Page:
As a reader, I am not interested in how well an antenna does at mast height. The taller the mast the better the performance, i get it. What interests me is how the product performs as if it was mounted on my rail, if I need better performance than that I can consider mounting it higher … but a stern mount antenna is in the sweet spot for a DIY installation which dramatically lowers the total cost of ownership and repair of any product (AIS, MOB, audio music, etc.) I might purchase in the future.

  7. Dan Gingras (Captdang) says:

    You spoke too soon. I sailed into Camden harbor last night in the pouring rain!!! Man it was cold. We left the boat (a friends) behind the Mercantile on the dock and went for beef stew! I was shocked the harbor was so empty. Still Raining today (Wednesday)
    Small rant… crossing the Gulf of Maine, I saw a LOT of racing sailboats running both the Tricolor and deck lights. Why don’t people know the proper use of a Tricolor???

  8. Dan Corcoran (b393capt) says:

    What’s the problem ?? After being rear-ended in one race, I have gone to keeping my deck lights on (which in my case illuminates my sails) in addition to the tricolor.

  9. Dan Gingras (Captdang) says:

    The problem is that it’s illegal, but more importantly, the purpose of lights are to identify the vessel type and direction. So if I’m on a big ship and I see you stern deck light and the tricolor white, it looks like a vessel approaching me (without running lights) or if I see the two port side red lights, I’m thinking it’s a vessel not under command.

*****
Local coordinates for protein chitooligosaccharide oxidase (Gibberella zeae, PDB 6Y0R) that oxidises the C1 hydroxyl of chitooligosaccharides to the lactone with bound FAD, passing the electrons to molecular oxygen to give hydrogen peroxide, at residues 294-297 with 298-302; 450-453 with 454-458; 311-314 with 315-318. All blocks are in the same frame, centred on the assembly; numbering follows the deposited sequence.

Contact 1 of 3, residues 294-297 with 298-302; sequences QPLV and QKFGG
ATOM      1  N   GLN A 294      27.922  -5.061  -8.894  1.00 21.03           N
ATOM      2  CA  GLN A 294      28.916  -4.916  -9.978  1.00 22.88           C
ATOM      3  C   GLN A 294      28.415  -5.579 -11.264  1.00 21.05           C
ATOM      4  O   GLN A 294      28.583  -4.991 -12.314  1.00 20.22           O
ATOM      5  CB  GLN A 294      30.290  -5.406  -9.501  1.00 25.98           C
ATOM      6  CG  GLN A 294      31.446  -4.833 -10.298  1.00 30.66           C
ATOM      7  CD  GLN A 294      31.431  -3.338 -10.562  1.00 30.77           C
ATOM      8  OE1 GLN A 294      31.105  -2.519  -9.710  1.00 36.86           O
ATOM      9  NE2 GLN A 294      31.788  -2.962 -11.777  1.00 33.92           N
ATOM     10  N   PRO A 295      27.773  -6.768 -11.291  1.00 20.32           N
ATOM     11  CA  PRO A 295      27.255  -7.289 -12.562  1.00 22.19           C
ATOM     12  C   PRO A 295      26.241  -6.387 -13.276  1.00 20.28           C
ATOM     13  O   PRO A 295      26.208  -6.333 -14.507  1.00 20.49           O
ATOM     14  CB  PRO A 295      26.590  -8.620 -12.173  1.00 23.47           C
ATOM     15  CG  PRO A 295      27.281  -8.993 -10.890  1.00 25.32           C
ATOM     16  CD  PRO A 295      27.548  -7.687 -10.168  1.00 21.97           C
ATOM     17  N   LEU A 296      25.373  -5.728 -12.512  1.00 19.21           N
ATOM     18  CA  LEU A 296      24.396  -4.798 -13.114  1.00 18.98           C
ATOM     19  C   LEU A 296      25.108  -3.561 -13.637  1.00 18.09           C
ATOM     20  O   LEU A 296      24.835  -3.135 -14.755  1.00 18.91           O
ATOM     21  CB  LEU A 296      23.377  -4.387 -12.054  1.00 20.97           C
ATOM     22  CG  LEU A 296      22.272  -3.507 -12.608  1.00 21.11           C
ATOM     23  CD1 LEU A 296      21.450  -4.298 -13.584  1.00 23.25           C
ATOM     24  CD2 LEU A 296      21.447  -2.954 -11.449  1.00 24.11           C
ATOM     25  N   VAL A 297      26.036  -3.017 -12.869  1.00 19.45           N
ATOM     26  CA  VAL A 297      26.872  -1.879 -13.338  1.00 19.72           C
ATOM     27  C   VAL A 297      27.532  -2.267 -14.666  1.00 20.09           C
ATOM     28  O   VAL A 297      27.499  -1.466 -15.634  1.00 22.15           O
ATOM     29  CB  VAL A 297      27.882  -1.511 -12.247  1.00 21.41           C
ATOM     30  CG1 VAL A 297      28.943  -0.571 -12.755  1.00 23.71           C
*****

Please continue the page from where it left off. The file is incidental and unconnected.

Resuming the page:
Deck lights are fine, but what’s really frustrating for big vessel operators (and small boat sailors) is seeing lights that mean something other than the truth!
    I say if you don’t know what proper lights should be shown, you shouldn’t be on the water.
    Dan

  10. Anonymous says:

    I think b393 is referring to deck lites that are on spreaders pointing down and illuminate the deck, not rail level nav lights.
    My experience is that the more illuminated a small vessel is, the happier the surrounding big guys are, that assumes of course that the PROPER nav lights are being displayed. Displaying a “doubled-up” set of nav lights would be improper.
    Bob Etter

  11. Dan Corcoran (b393capt) says:

    That’s correct .. my deck lights are up on the mast facing down at the deck. I see all sorts of boats with them, no reason little sailboats should be excluded !

  12. Hi Ben,
    We have stock parts that will allow you to mount the radar off the front of the flybridge. There are two part numbers for this, the mast mount that can be used for the BR24 (part# SM-18R) and the flybridge adapter kit (part# SM-AD-FB).
    I will be in touch soon so we can get one coming to you 🙂
    Best Regards,
    Jason Romesburg
    Seaview Radar Mounts
    http://www.seaviewglobal.com